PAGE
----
Overall water quality is good, but there are some recent red flags

    Those who live within the Clearwater River Watershed are invited to learn more about impairments to the watershed and to share their ideas on how they might be addressed at an open house planned by the Red Lake Watershed District (RLWD) on Monday, Sept. 25 from 3:30-6:30 p.m. at the Red Lake Falls City Hall, 108 2nd Street SW. There will be short presentations throughout the event and opportunities for participants to share their ideas and insights. There will also be activities for kids so families are welcome. Light refreshments will be provided.

    The Clearwater River is located in northwestern Minnesota. It begins in a series of lakes and wetlands near Bagley and flows downstream to Red Lake River in Red Lake Falls. The Clearwater River Watershed (all of the land that drains to the Clearwater River) is approximately 1,362 square miles in size. It is located largely in Red Lake, Polk and Clearwater counties with small parts of Beltrami and Pennington counties. Significant tributaries of the Clearwater River include the Lost River, Ruffy Brook, and Lower Badger Creek. Lakes found within the watershed include Clearwater Lake, Pine Lake, Maple Lake, and many smaller lakes. The Clearwater River has an excellent fishery, including walleye, channel catfish, northern pike, bass, and even rainbow trout. The river offers enjoyable scenery, accesses, and even some mild rapids for kayaking and canoeing adventures.  Municipalities located in the watershed include Plummer, Red Lake Falls, Mentor, Erskine, McIntosh, Bagley and Clearbrook.

    The Clearwater River watershed has areas of exceptionally clean water, especially in the headwaters and the Clearwater Lake area. However, some streams in the watershed are being investigated because they have too much sediment, too much E. coli bacteria, or too little dissolved oxygen. Reports also show there are other issues present in the watershed. Plans are currently being written to describe strategies for fixing these problems. Water quality “impairments” are situations in which rivers, streams, and lakes fail to meet water quality standards due to excess pollutants or deficiencies in qualities like dissolved oxygen concentrations and biological communities. In addition to restoring water quality, the protection of high quality waters to prevent future impairments and meet local water quality goals is also very important.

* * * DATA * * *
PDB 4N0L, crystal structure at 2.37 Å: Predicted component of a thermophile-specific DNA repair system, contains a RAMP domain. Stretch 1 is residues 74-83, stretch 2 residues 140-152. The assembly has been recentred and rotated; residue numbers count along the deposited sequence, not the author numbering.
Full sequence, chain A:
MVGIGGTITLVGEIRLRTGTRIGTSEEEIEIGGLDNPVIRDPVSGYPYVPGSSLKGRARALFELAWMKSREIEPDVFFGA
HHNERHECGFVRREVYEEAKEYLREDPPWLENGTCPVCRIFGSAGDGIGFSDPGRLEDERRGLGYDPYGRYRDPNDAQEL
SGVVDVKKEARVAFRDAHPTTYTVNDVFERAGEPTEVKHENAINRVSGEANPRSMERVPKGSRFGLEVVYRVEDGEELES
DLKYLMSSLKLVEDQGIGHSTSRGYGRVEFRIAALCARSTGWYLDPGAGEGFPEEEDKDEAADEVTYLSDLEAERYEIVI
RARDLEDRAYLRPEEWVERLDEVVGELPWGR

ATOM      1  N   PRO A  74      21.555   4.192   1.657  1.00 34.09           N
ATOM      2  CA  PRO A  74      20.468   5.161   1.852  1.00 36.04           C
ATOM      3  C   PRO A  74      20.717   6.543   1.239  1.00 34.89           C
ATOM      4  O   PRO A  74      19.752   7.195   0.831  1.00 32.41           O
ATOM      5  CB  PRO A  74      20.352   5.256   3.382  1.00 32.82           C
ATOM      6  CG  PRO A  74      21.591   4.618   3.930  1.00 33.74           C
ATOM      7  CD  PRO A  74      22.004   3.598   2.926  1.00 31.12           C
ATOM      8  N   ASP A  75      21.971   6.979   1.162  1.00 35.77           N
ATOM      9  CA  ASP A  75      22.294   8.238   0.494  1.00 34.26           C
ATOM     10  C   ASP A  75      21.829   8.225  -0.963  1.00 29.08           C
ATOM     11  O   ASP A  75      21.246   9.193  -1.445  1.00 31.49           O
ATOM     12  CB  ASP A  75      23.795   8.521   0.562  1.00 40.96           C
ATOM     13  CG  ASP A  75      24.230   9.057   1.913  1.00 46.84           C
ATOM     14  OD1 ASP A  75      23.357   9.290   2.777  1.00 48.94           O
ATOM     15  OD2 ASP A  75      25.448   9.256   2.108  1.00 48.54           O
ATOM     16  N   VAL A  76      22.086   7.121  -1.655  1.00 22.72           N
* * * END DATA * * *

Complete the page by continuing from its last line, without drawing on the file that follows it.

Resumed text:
The impairments were identified as part of a Watershed Restoration and Protection Strategy (WRAPS) project. The WRAPS project is part of a statewide effort, led by the Minnesota Pollution Control Agency, to assess the health of every watershed and develop strategies to both restore degraded water bodies and protect good quality waters. Funding for this project has been made possible through the Clean Air, Land, and Legacy Amendment Act.

    For more information about the Clearwater WRAPS visit http://www.rlwdwatersheds.org/cw-watershed.  Or call Corey Hanson, Red Lake Watershed District, at 218 681-5800.